How The West Was Improvised

At the beginning of July all hell breaks loose in glorious spontaneity at Improvention; a Impro Festival in Canberra produced by the amazing folk at Impro Theatre ACT. This year I taught a workshop and directed a condensed version of my long form Western, How The West Was Improvised.

When I approach creating a long form I do so with either a problem I want to solve or a creative need I am feeling. For the Western it was both. The problem? In my experience it is difficult to train improvisers to be slow, calm, and silent on stage. The pressure to be interesting and clever takes over and they don't trust. It is almost impossible to get improvisers to die and stay dead. Players want to play, and view death as loosing stage time instead of it's an offer to their partners and the story. They also avoid emotional change, and upping the stakes in a narrative. Both of these come from a fear of what comes next and a fear of letting the story take you, instead of you push the story. All of these 'problems' are essential in playing Western. Think of the great Western actors, they played slow, calm and silent, using a steely gaze instead of endless words. Death is a very real part of a Western and when you are down, you are down and gone. As for stakes and emotional change, that is obvious.

My creative need was the challenge of playing past the schtick and getting to the heart of the Story of Westerns, Survival! It has long bewildered and annoyed me that we play great genres on stage and distill them into the simplest gimmicks. Genres are formed on a style of storytelling created with the intention of having the reader / viewer feel and respond in a particular way. Yet we put it on stage, a arena that should be all about feeling and responding and we lessen things to a few swinging doors, a tumbleweed and polishing whiskey glasses. Look, I'm as much to blame as the next! Many a scene I've polishing a glass or tumbling across the stage. Let's face it the go to of most impro Western scenes is the Saloon. What about the graveyard, the stream panning for gold, the chuck wagon, the train, the church, the school house, the saddlery, the Doctors surgery etc.

Western also feel big. The expanse of land and the endless days of travel with not knowing what or who lay ahead. Time moves at a different pace. Nothing nothing nothing then SOMETHING! Which is something Keith Johnstone teaches in creating impro scenes. The challenge is how to create all of this.

I prefer to put improvisers into a place of feeling what I want them to create instead of trying to intellectually create it, which tends to be a mimic of. I like them to be in the active place of an improviser having something to play that will inspire and stimulate other players, instead of the passive place of being locked into their own agenda.

In the Canberra workshop I shared some of the exercises I use to help the cast getting into this active playing instead of the passive thinking. One of the exercises simply involves counting to five before you speak. It is amazing what the audience reads into that silence, what the other players will feel in the waiting. Waiting is active.

{side note, I just released that waiting can be more active than talking because the waiting can inspire the story, interaction and connection where talking could be avoidance and stalling. Interesting waiting is active. hmm...... of course the opposite is true if the improviser is waiting because they are afraid or the talking is actually moving the story. I just found it funny to write waiting is active.}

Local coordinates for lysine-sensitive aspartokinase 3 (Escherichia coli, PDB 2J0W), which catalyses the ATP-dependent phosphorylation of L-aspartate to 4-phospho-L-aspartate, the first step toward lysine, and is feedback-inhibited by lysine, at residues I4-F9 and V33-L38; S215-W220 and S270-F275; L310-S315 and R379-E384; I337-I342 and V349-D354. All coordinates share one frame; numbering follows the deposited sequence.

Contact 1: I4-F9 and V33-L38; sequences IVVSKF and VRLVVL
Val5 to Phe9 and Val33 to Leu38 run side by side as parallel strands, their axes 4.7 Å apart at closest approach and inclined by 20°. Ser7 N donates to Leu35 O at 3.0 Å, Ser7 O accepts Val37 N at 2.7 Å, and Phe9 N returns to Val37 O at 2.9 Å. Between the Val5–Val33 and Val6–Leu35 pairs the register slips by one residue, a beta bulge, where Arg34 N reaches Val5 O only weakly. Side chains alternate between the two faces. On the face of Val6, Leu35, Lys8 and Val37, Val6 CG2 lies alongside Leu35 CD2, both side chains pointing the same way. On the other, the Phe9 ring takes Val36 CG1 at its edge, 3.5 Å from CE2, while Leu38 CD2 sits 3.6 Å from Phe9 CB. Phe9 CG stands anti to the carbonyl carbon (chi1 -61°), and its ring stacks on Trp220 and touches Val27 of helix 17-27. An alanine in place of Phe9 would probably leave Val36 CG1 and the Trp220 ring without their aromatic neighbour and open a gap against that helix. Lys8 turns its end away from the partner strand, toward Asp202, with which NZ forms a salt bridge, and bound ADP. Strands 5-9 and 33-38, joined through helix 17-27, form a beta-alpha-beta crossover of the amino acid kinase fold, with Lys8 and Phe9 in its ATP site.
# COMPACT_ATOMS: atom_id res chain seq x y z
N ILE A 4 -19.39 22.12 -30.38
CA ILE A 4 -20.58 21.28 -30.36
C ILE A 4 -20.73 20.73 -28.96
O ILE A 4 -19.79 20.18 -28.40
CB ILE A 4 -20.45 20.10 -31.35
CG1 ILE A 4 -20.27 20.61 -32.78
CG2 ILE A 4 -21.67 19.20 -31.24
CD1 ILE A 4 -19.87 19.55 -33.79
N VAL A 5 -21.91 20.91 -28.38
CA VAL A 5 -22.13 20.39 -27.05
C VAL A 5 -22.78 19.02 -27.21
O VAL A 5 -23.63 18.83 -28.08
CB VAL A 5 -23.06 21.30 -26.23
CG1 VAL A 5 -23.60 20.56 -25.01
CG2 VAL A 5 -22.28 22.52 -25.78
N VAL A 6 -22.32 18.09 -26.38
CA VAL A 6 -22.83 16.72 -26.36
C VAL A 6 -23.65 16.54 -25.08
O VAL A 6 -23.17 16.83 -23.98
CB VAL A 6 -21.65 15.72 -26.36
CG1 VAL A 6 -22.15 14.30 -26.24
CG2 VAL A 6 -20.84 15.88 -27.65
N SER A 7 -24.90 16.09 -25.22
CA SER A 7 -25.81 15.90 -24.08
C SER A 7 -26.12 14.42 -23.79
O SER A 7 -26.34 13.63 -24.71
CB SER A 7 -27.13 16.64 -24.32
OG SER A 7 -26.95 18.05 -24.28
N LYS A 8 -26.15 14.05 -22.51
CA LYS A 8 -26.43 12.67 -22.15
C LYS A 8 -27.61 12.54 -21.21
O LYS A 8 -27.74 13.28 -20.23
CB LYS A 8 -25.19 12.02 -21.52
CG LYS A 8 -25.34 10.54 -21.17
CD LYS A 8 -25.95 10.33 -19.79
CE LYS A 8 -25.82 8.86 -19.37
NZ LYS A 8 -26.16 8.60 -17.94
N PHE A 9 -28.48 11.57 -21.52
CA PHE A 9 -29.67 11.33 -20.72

Back to the point....

Dan, from Impro Mafia in Brisbane, was in the workshop and took that exercise back to his company. Here is an email he sent me (shared with consent).

Hi Patti

I thought I'd share a fun moment from the show last night.

I was inspired by that exercise in your Western workshop where you had people waiting for five seconds before they responded.

I had one player leave and the other player was told they couldn't speak until five seconds had elapsed since the other player had spoken. The scene rapidly devolved into the other player begging the first to say something and then waiting three seconds before begging them again. It was an interesting scene to show that we tend to panic to fill in the silence and at the same time hysterical for the audience as they watch this guy become his own undoing.

Thought that might amuse you.:)

It did. I was delighted he felt inspired to try it. Dan was not only in the workshop but guested in the show as well, along with Candice from South Africa and Eric from Texas.

There are many things I am enjoying about this format. The most interesting for me is the look in the eyes of the players when they come off stage. They have expressed to me to be feeling quite primal emotions of anger, lust, fear, protecting their young, survival, revenge. They didn't need to fake it or generate it, it was there AND I've been told that although they feel intense fear in a scene, they have never felt safer as an improviser on stage.

Something is happening. I'm not sure quite what yet. Might still be the blush of something new. If it is perhaps what we learn will take us to the next exploration. For now however it does seem to be producing work in which improvisers are trusting being silent, calm and still. We can have a stage of 14 players and people are not talking on top of each other. They die and stay dead. There is great emotional investment and the stakes are high. And I'm starting to figure with light angles and rear projected images how to get the big cinematic feeling.

I'm looking forward to playing with it more, I reckon.


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